Why is it that we use XML, but with so little enthusiasm when it does so much, and is so feature-rich? Phil Factor argues that there are better ways of doing it, more complete than JSON, but easier to read than XML. To try to convince you, he gives a set of flying demos, using PowerShell and his PSYaml module, to illustrate how YAML can let you work faster, and more accurately.… Read more

Azure SQL Data Warehouse: Explaining the Architecture Through System Views

The architecture of Azure SQL Data Warehouse isn't easy to explain briefly, but if you have some useful queries that access the management and catalog views, and diagrams that show how they relate together, you can very quickly get a feel for what is going on under the hood. By using and extending these queries that use these views, you can check on a variety waits, blocking, status, table distribution and data movement in ASDW.… Read more

In-Memory OLTP: Row Visibility in SQL Server’s MVCC

SQL Server's In-memory OLTP is fast, due to its multi-valued concurrency control (MVCC). MVCC avoids the need for locks by arranging for each user connected to the database to see a snapshot of the rows of the tables at a point in time, No changes made by the user will be seen by other users of the database until the changes have been completed and committed. It is conceptually simple but does the user always see the correct version of a row under all circumstances? Shel Burkow explains.… Read more

SQL Server for Linux

Although SQL Server for Linux removes the concern that adopting SQL Server forces you to also adopt the Windows platform, it could also provide a useful alternative platform, and a more obvious alternative to Oracle. There are, however, several obvious concerns as to how such a product could ever achieve parity with the existing Windows-based product. Microsoft have made an interesting move with several ramifications, as Robert Sheldon explains.… Read more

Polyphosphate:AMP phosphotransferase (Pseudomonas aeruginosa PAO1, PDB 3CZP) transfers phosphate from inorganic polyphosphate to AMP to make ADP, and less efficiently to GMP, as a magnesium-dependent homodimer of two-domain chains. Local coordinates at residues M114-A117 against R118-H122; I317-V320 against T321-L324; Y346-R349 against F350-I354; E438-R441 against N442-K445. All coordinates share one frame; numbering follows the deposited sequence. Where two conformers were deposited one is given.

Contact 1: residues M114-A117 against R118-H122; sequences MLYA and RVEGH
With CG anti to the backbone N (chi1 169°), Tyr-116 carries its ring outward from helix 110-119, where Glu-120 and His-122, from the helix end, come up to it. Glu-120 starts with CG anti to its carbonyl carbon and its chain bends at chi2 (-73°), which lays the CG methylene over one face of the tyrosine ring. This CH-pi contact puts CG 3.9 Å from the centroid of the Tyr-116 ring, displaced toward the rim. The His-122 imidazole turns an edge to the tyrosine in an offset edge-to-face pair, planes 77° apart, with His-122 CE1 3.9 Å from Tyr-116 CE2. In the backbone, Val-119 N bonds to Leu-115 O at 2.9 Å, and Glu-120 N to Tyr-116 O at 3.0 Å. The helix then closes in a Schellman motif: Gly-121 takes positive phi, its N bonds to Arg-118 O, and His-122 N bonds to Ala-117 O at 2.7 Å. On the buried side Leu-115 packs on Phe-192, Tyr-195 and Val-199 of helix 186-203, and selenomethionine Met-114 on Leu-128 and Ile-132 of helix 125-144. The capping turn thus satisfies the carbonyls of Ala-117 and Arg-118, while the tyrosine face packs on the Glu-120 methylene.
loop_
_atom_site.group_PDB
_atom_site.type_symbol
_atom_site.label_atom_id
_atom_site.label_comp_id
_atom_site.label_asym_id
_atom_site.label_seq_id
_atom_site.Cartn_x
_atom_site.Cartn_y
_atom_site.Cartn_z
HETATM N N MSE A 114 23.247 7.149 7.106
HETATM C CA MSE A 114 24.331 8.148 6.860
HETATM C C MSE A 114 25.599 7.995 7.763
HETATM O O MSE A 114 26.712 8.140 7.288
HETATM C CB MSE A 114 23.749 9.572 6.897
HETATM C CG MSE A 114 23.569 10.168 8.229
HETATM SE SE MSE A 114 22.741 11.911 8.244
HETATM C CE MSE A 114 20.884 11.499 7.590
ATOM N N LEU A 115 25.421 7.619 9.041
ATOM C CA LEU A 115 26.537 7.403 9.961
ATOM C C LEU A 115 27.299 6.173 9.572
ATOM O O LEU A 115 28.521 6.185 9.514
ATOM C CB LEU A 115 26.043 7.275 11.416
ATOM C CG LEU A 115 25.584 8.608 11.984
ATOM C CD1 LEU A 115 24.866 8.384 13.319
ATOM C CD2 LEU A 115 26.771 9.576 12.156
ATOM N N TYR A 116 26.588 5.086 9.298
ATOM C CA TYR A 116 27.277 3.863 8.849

SQL Server Access Control: The Basics

No technology yet invented can in any way allow us to neglect the task of ensuring the security of the database by controlling access. Security must be applied in depth, and the database is designed provide a system that will thwart even the most determined external attack. If it seems a bit complicated at first, that is no longer an excuse now that Rob Sheldon has provided this simple guide for getting started. … Read more

3 Built-In Technologies for Centralizing SQL Server Administration

DBAs can be more effective in managing their workload by centralizing their procedures. There are several features of SQL server that can be harnessed to this end: PowerShell is only part of the solution: there is also Central Management Server, Master /Target Agent and the Remote Server Administration Tools. It's time to work out your objectives and pick the most suitable technologies to meet them. … Read more

5 Monitoring Queries for SQL Server

Every DBA squirrels away favourite queries for monitoring SQL Server. Nowadays many of these are too complex to keep in your head. Dennes describes how he uses T-SQL queries for solving problems, whether it involves fixing the problems of missing indexes, preventing unrestrained autogrowth, avoiding index fragmentation, checking whether jobs have failed or avoiding memory stress conditions. … Read more